5. Breaking Down Ego: Asking for help can be a practice in diminishing the ego. In spiritual contexts, the ego is often seen as a barrier to deeper understanding and connection. Admitting the need for help can be a way to break down ego-driven barriers.

6. Interconnectedness: This concept also relates to the idea of interconnectedness that many spiritual traditions emphasize. It recognizes that individuals are part of a larger whole and that seeking and offering help strengthens these connections.

Viewing the act of asking for help as a spiritual practice involves recognizing its role in promoting humility, trust, personal growth, compassion, ego reduction, and interconnectedness. These elements are often integral to various spiritual paths and practices.

Go ahead- ask for help! Both of you will be rewarded.


Meet Kate And Dean Holland



24 thoughts on “Kate’s Corner: Asking For Help”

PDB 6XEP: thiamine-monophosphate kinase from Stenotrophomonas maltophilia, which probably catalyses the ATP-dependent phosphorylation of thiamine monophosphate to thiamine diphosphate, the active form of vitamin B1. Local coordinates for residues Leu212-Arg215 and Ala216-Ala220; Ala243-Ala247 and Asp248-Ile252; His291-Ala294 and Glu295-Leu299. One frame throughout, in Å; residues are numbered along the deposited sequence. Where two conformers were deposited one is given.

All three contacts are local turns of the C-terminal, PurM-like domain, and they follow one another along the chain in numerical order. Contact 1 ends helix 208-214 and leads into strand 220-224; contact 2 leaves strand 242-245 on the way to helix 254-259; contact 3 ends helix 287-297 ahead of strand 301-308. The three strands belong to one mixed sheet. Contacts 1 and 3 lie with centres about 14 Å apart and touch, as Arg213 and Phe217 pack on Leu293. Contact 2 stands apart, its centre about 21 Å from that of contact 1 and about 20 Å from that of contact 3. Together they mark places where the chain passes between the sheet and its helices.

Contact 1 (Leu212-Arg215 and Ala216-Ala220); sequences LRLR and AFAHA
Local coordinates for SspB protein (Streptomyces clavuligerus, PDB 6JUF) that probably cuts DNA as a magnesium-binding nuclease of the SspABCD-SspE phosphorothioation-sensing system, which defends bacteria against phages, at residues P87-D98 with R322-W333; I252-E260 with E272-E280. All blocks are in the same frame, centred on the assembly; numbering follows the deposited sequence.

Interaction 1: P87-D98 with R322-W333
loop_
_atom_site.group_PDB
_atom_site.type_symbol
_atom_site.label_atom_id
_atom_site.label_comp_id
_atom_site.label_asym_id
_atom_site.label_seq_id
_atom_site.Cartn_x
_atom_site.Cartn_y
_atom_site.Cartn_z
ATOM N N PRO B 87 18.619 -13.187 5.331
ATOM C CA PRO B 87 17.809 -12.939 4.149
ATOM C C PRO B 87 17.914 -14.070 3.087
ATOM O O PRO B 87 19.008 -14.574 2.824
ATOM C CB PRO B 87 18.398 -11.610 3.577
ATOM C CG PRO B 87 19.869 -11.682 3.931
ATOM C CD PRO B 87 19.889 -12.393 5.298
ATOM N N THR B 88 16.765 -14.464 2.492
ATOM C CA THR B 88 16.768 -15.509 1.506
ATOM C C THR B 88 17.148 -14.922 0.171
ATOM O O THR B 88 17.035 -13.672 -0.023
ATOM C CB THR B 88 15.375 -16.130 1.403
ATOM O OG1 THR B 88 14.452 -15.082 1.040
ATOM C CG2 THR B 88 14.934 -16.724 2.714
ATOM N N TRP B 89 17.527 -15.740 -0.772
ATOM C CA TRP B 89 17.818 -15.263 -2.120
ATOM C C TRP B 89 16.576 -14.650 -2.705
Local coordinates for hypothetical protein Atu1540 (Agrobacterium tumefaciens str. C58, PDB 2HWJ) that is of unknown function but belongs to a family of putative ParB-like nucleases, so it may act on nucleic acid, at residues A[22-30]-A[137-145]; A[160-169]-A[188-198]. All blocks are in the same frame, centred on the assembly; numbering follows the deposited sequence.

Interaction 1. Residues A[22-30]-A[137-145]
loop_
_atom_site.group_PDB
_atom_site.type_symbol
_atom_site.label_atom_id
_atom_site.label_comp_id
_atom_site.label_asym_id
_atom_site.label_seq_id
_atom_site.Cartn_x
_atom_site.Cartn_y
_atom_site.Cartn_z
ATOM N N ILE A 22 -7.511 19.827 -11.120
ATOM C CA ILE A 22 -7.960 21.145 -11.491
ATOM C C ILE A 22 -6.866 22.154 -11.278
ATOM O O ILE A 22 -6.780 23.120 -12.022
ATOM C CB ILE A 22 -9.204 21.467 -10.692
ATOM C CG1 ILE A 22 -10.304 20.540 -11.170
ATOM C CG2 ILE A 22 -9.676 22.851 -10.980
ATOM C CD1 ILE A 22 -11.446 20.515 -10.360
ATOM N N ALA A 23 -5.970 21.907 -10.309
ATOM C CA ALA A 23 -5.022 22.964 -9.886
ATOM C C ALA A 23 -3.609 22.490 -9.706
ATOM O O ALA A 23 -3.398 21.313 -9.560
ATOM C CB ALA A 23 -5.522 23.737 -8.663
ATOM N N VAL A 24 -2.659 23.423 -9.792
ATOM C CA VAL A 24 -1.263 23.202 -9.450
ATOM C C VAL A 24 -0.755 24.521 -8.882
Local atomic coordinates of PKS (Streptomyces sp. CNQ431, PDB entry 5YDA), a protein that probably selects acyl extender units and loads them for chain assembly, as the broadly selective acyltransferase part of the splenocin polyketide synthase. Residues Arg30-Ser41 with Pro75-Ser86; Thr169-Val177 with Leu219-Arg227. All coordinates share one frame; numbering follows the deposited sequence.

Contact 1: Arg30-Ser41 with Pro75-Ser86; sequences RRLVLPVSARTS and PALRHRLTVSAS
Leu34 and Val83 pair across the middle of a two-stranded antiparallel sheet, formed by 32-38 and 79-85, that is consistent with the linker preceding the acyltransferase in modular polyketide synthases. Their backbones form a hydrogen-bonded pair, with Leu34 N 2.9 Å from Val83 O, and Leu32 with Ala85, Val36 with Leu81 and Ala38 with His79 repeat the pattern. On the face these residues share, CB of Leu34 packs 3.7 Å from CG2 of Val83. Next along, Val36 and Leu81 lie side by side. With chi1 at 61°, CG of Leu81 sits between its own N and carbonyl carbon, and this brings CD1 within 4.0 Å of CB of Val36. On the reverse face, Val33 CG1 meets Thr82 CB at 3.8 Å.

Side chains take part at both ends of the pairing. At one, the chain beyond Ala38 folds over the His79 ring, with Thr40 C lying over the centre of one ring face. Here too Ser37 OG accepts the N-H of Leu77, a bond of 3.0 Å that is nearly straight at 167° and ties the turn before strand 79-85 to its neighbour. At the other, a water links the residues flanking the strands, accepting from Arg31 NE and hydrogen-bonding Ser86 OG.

1. I think that asking for help and offering help are equally good. I love to help people and I am grateful to people who help me. I really liked the points that you made about the value of requesting help. Great blog post.

  2. I can remember asking for help only once. It was quite memorable. My good friend said, I’m coming, Lily. As soon as I get my bra on. I offer help too many times even when not asked. It can be a handicap. Now I try to be still and quiet and just listen till asked.

  3. Great advice asking and giving help both so valuable. I spent a lot of my life leaning different skills and have always enjoyed helping others trying to learn. It has been learning experience for me, to ask for help. Like to figure things out my self so wait to ask but Very rewarding when I ask and can get help.